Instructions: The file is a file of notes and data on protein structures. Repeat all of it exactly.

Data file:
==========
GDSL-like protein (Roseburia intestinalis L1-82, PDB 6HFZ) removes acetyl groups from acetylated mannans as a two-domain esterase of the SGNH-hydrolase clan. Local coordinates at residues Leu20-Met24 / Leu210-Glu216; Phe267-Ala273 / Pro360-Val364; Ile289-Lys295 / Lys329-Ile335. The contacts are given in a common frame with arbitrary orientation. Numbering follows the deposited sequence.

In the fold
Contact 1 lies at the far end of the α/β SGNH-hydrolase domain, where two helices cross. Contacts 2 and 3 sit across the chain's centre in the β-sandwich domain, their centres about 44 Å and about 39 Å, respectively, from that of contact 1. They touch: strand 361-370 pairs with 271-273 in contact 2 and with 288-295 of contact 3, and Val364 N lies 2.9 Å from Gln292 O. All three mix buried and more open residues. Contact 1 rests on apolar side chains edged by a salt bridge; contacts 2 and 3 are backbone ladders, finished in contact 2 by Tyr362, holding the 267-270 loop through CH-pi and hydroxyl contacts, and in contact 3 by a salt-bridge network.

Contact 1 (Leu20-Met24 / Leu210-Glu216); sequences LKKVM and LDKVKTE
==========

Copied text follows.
GDSL-like protein (Roseburia intestinalis L1-82, PDB 6HFZ) removes acetyl groups from acetylated mannans as a two-domain esterase of the SGNH-hydrolase clan. Local coordinates at residues Leu20-Met24 / Leu210-Glu216; Phe267-Ala273 / Pro360-Val364; Ile289-Lys295 / Lys329-Ile335. The contacts are given in a common frame with arbitrary orientation. Numbering follows the deposited sequence.

In the fold
Contact 1 lies at the far end of the α/β SGNH-hydrolase domain, where two helices cross. Contacts 2 and 3 sit across the chain's centre in the β-sandwich domain, their centres about 44 Å and about 39 Å, respectively, from that of contact 1. They touch: strand 361-370 pairs with 271-273 in contact 2 and with 288-295 of contact 3, and Val364 N lies 2.9 Å from Gln292 O. All three mix buried and more open residues. Contact 1 rests on apolar side chains edged by a salt bridge; contacts 2 and 3 are backbone ladders, finished in contact 2 by Tyr362, holding the 267-270 loop through CH-pi and hydroxyl contacts, and in contact 3 by a salt-bridge network.

Contact 1 (Leu20-Met24 / Leu210-Glu216); sequences LKKVM and LDKVKTE